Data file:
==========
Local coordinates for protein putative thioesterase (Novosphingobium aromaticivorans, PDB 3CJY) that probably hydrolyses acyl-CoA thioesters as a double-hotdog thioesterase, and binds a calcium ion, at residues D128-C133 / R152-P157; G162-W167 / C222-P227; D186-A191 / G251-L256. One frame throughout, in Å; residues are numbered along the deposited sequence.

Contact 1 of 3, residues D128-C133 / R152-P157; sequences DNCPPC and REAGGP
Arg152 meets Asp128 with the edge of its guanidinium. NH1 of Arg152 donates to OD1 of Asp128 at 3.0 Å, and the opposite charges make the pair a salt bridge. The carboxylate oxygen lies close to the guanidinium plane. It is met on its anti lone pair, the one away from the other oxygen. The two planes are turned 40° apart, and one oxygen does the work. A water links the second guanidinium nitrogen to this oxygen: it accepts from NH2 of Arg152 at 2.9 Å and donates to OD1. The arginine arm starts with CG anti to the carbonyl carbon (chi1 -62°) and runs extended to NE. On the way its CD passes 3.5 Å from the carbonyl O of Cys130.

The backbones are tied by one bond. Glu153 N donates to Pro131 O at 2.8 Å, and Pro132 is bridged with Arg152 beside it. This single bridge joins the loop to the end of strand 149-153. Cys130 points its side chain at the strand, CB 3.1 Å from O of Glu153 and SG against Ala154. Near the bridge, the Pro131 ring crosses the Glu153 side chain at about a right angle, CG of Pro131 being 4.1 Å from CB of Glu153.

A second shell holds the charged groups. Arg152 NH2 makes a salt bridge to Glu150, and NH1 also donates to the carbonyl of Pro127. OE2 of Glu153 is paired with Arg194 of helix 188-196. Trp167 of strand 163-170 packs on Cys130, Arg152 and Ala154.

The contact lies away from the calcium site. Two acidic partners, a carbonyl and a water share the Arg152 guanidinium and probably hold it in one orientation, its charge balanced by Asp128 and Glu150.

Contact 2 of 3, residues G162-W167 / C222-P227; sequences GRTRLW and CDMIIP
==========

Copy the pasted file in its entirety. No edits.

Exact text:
Local coordinates for protein putative thioesterase (Novosphingobium aromaticivorans, PDB 3CJY) that probably hydrolyses acyl-CoA thioesters as a double-hotdog thioesterase, and binds a calcium ion, at residues D128-C133 / R152-P157; G162-W167 / C222-P227; D186-A191 / G251-L256. One frame throughout, in Å; residues are numbered along the deposited sequence.

Contact 1 of 3, residues D128-C133 / R152-P157; sequences DNCPPC and REAGGP
Arg152 meets Asp128 with the edge of its guanidinium. NH1 of Arg152 donates to OD1 of Asp128 at 3.0 Å, and the opposite charges make the pair a salt bridge. The carboxylate oxygen lies close to the guanidinium plane. It is met on its anti lone pair, the one away from the other oxygen. The two planes are turned 40° apart, and one oxygen does the work. A water links the second guanidinium nitrogen to this oxygen: it accepts from NH2 of Arg152 at 2.9 Å and donates to OD1. The arginine arm starts with CG anti to the carbonyl carbon (chi1 -62°) and runs extended to NE. On the way its CD passes 3.5 Å from the carbonyl O of Cys130.

The backbones are tied by one bond. Glu153 N donates to Pro131 O at 2.8 Å, and Pro132 is bridged with Arg152 beside it. This single bridge joins the loop to the end of strand 149-153. Cys130 points its side chain at the strand, CB 3.1 Å from O of Glu153 and SG against Ala154. Near the bridge, the Pro131 ring crosses the Glu153 side chain at about a right angle, CG of Pro131 being 4.1 Å from CB of Glu153.

A second shell holds the charged groups. Arg152 NH2 makes a salt bridge to Glu150, and NH1 also donates to the carbonyl of Pro127. OE2 of Glu153 is paired with Arg194 of helix 188-196. Trp167 of strand 163-170 packs on Cys130, Arg152 and Ala154.

The contact lies away from the calcium site. Two acidic partners, a carbonyl and a water share the Arg152 guanidinium and probably hold it in one orientation, its charge balanced by Asp128 and Glu150.

Contact 2 of 3, residues G162-W167 / C222-P227; sequences GRTRLW and CDMIIP